Many primary and secondary schools in Zimbabwe failed to open Tuesday for the new term as returning teachers met with intimidation and violence by ZANU-PF militants waging a campaign of violence in retribution for setbacks in March elections.
Sources said torture centers have been set up at some schools, in particular in the provinces of Mashonaland East, Mashonaland Central, Mashonaland West, Masvingo and Manicaland which were once ZANU-PF strongholds but where rural inhabitants shifted electoral loyalties to strip ZANU-PF of its long-held parliamentary majority.
Sources in the region said teachers and residents are being beaten on a daily basis.
Sources in the affected areas said ZANU-PF youth militia have virtually taken over the homes of teachers, even to the extent of using their utensils and linen.
Teachers in Zimbabwe's towns and cities have also failed to report for duty due to the soaring transport costs which eat up much if not most of salaries.
The Progressive Teachers Union of Zimbabwe has told the government that it must protect teachers or it will stage a "solidarity action" or strike. The union is demanding a net monthly salary for starting teacher of Z$18 billion or some US$180 a month.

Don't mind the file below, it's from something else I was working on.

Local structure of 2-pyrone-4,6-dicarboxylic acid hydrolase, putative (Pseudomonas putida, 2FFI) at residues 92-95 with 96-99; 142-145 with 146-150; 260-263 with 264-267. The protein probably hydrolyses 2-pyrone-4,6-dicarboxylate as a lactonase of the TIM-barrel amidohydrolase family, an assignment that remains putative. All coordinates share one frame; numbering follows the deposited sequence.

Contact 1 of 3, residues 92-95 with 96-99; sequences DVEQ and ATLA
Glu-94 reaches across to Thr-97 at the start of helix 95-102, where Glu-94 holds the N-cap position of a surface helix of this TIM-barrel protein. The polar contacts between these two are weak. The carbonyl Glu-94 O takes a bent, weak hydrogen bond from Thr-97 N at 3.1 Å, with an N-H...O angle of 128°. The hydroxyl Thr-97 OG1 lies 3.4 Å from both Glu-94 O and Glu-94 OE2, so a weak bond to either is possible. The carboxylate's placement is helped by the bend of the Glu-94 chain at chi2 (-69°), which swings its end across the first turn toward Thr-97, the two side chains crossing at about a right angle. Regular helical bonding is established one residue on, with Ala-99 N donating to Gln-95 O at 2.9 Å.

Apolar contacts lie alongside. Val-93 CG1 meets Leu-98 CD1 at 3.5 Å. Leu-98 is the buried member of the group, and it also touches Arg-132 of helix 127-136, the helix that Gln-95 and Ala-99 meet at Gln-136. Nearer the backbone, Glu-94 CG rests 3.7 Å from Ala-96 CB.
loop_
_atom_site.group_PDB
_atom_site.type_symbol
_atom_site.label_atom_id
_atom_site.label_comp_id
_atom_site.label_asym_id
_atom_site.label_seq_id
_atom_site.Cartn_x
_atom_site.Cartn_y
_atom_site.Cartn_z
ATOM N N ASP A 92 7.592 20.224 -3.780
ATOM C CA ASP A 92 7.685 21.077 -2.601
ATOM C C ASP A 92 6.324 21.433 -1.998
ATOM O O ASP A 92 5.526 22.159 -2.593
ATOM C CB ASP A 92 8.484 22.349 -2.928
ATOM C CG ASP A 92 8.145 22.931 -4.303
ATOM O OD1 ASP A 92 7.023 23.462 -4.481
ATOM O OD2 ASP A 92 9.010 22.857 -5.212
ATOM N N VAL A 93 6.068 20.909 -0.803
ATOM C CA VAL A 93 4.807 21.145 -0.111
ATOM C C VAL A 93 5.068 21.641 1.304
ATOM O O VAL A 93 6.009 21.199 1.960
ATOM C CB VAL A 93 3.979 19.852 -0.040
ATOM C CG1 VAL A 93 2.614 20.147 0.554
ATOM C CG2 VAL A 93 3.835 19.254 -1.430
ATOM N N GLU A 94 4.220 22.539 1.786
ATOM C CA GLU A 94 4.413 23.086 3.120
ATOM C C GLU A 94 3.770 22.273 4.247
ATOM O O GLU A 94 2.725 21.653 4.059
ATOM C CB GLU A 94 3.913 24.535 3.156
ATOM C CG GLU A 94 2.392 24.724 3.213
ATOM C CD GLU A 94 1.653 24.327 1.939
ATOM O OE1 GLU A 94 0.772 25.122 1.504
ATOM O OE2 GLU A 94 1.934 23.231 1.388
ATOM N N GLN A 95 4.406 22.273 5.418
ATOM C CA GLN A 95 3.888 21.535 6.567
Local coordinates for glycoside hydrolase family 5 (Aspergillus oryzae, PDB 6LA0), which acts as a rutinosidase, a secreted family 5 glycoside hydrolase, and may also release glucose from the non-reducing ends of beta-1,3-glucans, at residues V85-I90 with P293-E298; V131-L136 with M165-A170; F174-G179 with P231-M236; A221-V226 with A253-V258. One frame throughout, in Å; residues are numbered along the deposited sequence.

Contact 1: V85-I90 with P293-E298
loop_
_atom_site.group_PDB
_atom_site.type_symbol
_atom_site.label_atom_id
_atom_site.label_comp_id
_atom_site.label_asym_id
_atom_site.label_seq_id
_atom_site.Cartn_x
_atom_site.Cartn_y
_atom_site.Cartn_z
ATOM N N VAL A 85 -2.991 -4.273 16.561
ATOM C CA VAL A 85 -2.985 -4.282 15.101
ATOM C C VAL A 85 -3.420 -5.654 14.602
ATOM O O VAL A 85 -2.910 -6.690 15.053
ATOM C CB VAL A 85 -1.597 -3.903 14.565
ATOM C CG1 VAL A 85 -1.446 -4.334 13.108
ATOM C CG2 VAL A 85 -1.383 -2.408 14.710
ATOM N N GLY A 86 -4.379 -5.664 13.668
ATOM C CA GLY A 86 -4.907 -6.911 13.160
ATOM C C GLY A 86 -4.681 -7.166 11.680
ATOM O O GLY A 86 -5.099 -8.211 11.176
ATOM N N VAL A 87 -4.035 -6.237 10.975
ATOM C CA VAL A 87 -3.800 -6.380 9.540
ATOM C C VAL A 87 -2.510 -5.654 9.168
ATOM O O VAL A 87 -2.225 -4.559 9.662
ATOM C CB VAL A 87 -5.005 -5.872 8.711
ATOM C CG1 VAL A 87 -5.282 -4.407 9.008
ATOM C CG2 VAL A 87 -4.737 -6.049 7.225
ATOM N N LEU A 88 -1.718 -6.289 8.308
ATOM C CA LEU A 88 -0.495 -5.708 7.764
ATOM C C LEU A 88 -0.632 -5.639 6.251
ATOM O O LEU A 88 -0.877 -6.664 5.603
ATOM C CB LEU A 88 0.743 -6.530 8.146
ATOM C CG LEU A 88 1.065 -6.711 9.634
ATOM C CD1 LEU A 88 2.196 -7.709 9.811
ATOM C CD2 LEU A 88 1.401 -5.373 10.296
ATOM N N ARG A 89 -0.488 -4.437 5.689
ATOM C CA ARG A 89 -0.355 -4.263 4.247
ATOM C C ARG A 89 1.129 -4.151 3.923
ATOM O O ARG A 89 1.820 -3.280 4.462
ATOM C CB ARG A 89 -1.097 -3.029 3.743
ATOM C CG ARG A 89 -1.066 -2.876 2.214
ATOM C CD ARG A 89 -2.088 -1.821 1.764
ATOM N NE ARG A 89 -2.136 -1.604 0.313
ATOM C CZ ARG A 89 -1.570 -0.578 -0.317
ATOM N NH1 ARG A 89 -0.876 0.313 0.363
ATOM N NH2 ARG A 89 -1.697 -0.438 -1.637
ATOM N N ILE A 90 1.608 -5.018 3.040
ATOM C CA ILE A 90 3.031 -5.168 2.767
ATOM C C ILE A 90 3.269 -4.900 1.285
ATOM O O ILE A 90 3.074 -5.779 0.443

Progressive Teachers Union General Secretary Raymond Majongwe told reporter Jonga Kandemiiri of VOA's Studio 7 for Zimbabwe that schools should not have opened before the results of the presidential election were released.
Zimbabwe Electoral Commission Chairman George Chiweshe said Saturday that his panel would complete its presidential tally on Monday and then call in candidates and their agents for "validation" of the results, but such meetings are still awaited, as are the results of the presidential ballot held one month ago.